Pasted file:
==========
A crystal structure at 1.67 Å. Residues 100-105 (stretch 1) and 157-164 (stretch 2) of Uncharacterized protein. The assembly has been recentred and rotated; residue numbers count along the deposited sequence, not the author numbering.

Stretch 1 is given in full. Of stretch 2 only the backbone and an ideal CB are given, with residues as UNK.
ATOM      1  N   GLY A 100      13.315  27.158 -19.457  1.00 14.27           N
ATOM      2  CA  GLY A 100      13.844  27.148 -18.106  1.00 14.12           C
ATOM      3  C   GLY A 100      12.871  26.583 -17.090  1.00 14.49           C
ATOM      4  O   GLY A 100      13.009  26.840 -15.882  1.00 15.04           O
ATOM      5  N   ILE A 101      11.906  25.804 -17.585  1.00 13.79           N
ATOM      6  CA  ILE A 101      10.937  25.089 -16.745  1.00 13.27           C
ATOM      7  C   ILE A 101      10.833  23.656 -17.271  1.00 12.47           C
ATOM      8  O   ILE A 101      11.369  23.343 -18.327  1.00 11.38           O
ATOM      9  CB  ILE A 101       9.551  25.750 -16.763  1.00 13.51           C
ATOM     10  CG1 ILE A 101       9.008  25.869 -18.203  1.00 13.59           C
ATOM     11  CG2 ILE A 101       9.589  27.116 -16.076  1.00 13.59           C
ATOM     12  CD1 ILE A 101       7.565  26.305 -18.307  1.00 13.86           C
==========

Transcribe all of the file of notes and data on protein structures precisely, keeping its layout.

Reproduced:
A crystal structure at 1.67 Å. Residues 100-105 (stretch 1) and 157-164 (stretch 2) of Uncharacterized protein. The assembly has been recentred and rotated; residue numbers count along the deposited sequence, not the author numbering.

Stretch 1 is given in full. Of stretch 2 only the backbone and an ideal CB are given, with residues as UNK.
ATOM      1  N   GLY A 100      13.315  27.158 -19.457  1.00 14.27           N
ATOM      2  CA  GLY A 100      13.844  27.148 -18.106  1.00 14.12           C
ATOM      3  C   GLY A 100      12.871  26.583 -17.090  1.00 14.49           C
ATOM      4  O   GLY A 100      13.009  26.840 -15.882  1.00 15.04           O
ATOM      5  N   ILE A 101      11.906  25.804 -17.585  1.00 13.79           N
ATOM      6  CA  ILE A 101      10.937  25.089 -16.745  1.00 13.27           C
ATOM      7  C   ILE A 101      10.833  23.656 -17.271  1.00 12.47           C
ATOM      8  O   ILE A 101      11.369  23.343 -18.327  1.00 11.38           O
ATOM      9  CB  ILE A 101       9.551  25.750 -16.763  1.00 13.51           C
ATOM     10  CG1 ILE A 101       9.008  25.869 -18.203  1.00 13.59           C
ATOM     11  CG2 ILE A 101       9.589  27.116 -16.076  1.00 13.59           C
ATOM     12  CD1 ILE A 101       7.565  26.305 -18.307  1.00 13.86           C